First, let’s start with the basics. Are you wondering whether your site is even using Universal Analytics? Take a look at the source code of your website. You can do this by right-clicking on your site and choosing “view page source”. Do a search for “analytics.js”. This is the Universal Analytics code. The classic analytics code had “ga.js”. If you’re still on the old code, keep reading anyway so you know what to look forward to when the upgrade to Universal Analytics is completed.
Many site owners have seen self-referrals in their analytics reports which can be a pain to troubleshoot. Now self-referrals or sub-domains can be added to the Referral Exclusion List which means they are no longer reported as referral traffic.
It doesn’t matter how much traffic comes to your site or how great your design is if you can’t make a sale on your ecommerce site. No matter the industry, there are 7 things every checkout process should possess in order to make an appealing user experience.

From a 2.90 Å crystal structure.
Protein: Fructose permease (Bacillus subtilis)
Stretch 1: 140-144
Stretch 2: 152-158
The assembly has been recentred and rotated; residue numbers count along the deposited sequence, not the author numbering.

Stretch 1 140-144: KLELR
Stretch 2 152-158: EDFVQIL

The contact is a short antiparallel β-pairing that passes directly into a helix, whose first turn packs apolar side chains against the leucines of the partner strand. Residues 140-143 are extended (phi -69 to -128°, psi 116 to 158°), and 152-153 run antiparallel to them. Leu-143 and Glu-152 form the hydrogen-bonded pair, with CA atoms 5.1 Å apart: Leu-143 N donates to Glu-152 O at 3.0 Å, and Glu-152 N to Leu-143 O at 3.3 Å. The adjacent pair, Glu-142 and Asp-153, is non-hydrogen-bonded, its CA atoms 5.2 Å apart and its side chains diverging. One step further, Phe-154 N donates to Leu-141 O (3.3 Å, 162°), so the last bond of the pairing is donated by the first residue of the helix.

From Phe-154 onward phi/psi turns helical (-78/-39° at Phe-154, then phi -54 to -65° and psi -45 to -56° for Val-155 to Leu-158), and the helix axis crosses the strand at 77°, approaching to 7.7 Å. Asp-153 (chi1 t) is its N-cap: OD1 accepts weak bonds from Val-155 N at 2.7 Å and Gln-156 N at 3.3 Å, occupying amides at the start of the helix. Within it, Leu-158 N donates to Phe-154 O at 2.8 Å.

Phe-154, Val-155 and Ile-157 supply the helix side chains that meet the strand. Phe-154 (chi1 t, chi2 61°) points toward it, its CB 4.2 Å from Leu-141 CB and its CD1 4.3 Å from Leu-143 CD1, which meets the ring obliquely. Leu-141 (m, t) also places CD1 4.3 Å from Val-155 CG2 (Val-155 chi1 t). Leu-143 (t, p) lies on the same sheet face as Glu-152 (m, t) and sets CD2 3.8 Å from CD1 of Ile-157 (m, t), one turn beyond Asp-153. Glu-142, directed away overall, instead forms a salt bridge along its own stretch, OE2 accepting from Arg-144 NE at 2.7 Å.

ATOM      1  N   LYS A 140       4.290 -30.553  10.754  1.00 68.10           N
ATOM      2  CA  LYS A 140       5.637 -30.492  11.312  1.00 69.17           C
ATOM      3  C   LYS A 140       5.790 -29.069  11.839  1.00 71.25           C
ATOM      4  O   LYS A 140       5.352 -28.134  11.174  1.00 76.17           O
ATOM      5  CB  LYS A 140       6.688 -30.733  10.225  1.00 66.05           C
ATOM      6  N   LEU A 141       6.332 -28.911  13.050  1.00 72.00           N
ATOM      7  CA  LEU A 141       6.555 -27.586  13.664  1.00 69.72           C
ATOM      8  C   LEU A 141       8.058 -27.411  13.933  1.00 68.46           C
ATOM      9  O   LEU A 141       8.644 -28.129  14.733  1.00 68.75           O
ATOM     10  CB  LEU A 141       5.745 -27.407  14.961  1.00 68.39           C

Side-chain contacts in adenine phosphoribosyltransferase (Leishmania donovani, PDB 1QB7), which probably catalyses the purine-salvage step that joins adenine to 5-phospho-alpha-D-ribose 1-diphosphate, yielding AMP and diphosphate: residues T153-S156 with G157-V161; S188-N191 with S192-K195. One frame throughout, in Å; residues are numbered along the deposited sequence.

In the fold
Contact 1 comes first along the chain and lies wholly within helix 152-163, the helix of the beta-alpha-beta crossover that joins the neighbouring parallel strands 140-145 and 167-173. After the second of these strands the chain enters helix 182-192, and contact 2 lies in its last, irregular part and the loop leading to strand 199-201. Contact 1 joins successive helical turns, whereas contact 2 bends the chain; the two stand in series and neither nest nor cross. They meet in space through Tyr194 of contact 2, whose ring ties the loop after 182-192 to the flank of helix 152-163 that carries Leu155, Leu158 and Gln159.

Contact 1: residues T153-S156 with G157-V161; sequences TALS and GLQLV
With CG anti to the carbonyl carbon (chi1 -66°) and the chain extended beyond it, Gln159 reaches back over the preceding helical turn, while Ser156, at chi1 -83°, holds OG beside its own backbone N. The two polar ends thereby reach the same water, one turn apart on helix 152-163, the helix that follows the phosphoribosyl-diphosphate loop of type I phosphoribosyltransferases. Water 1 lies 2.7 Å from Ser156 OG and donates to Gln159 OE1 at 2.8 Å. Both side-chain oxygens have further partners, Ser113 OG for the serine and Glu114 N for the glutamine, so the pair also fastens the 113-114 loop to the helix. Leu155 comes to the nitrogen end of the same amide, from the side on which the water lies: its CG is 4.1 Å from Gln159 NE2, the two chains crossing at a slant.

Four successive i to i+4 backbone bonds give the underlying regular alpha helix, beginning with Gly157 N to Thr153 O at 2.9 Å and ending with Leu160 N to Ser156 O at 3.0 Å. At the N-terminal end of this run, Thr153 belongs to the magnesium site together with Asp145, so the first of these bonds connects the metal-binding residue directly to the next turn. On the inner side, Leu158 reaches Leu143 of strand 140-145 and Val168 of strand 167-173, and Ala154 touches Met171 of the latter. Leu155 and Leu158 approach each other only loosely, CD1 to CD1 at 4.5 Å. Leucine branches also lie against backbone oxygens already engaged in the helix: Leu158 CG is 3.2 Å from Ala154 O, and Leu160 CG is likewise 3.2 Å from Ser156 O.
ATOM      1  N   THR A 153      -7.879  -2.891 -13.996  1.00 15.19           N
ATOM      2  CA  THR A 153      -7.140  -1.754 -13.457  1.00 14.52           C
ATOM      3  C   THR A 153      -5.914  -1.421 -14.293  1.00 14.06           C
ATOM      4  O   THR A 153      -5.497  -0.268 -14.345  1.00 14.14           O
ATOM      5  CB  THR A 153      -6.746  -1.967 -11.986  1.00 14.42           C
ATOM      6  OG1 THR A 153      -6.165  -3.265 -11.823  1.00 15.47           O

There are so many sites out there that do this completely wrong. As an industry, ecommerce has matured greatly compared to other online entities. People are accustomed to having things a certain way, and feel confident when their user experience is something that they are comfortable with. In this web seminar covered the following topics:
• What is the right number of form fields to use in your checkout process
• How to change your visitors mindset
• One long page of check out information vs. multiple steps
• Does live chat really work
These topics and many more were covered in-depth during this one hour web seminar, The 7 Things Every Great Checkout Page Needs, hosted by Cedric Williams on Wednesday, September 17th. Attendees walked away with the skills to do a quick audit of an ecommerce site and implement those improvements that are tried and true on any ecommerce platform.
Ah, blogging. Some love it. Some hate it. It can be a big chunk of time even for people who enjoy writing. If it’s done well, it can show off your expertise. And if it’s done poorly, it will be just another time drainer. Here are some suggestions for developing or improving your blog strategy.